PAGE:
“So we are cutting (missions) in half, which reflects the fact that we will have a significantly stronger overall balance than people thought we would have,” said Marcel, adding that most of these missions will be used. refinance missions arriving chance.
The Minister is confident that Chile will soon put an end to inflation, which is in the double digits.
“We are particularly confident in terms of reducing inflation sooner than other countries,” he said, citing an early and consistent tightening of monetary policy that began in mid-July 2021.
RETIREMENT AND PESO
The Chilean peso came under pressure like many other currencies from the strength of the dollar, breaking the 1,000 peso per dollar mark for the first time last July.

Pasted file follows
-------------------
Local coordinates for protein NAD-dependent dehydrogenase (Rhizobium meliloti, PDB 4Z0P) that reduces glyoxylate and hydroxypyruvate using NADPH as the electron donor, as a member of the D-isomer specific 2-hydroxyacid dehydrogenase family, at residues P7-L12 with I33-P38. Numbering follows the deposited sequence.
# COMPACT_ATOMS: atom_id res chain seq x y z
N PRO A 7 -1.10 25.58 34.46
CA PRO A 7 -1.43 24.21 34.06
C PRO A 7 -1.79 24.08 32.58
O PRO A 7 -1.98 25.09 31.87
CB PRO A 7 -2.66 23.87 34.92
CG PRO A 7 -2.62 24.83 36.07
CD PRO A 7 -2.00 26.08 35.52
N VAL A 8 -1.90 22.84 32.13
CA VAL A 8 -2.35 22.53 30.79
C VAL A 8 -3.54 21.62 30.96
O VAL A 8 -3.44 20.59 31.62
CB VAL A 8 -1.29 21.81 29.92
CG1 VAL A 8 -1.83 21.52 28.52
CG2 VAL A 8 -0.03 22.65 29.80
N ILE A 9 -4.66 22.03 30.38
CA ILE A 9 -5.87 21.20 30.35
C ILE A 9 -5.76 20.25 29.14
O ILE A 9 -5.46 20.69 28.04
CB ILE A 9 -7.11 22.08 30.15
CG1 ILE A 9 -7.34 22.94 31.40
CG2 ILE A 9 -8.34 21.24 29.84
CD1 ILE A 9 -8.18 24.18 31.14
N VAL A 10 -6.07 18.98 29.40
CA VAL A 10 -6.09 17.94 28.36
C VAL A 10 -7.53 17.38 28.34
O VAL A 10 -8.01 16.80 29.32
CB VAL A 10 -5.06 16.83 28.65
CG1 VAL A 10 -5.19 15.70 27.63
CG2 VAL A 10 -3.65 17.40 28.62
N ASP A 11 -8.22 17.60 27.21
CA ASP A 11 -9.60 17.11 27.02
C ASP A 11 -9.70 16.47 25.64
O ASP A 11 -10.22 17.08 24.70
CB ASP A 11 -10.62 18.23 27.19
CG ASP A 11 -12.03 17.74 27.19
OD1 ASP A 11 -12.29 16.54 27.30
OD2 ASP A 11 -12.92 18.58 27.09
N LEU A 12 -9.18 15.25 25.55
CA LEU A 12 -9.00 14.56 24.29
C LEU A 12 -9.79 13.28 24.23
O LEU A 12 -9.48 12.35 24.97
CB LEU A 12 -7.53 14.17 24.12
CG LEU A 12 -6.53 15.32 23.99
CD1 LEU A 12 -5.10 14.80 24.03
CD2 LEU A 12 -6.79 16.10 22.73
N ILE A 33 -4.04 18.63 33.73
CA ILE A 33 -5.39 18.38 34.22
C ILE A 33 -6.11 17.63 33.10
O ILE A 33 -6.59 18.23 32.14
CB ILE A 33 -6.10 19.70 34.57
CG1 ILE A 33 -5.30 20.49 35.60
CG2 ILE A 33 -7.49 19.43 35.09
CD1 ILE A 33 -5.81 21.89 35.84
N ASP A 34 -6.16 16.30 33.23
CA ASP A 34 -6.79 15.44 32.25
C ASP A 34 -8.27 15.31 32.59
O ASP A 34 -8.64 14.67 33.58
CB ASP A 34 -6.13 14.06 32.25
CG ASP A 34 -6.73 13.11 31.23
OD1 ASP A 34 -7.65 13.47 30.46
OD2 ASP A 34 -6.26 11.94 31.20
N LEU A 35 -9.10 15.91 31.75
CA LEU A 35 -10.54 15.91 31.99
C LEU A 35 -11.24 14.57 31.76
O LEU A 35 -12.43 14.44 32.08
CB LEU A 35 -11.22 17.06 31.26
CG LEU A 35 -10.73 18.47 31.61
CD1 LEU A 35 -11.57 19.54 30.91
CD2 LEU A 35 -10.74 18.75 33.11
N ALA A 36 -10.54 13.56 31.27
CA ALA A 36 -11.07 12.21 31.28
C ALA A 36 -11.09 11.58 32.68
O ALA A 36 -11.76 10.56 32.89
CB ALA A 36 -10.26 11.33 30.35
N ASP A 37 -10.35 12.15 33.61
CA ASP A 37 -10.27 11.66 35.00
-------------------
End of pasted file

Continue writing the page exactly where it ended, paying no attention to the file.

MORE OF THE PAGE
It is currently at 944 pesos per greenback, down nearly 10% since the start of the year.
Marcel said between 100 and 150 pesos in the exchange is due to an uncertainty premium which he says soared at the end of 2019 when Chileans took to the streets in what have been the biggest social protests for decades.
The COVID-19 pandemic and a series of votes in Chile, including a referendum that rejected a new constitution that would have greatly expanded social benefits, have helped keep uncertainty high.
Marcel said clear signals for another moderate constitutional proposal, progress on tax reforms and hopeful pension reforms will help reduce uncertainty.
The pension reform should be presented to Congress in a few weeks, aiming among other things to extend the basic benefit by some 30% and increase employers’ contributions by 6%.
“Pension reform should cost something between 4 and 5% of (gross domestic product) in the long run,” Marcel said.
“It would take at least six years to cope with all this increase in order not to have an impact on employment.”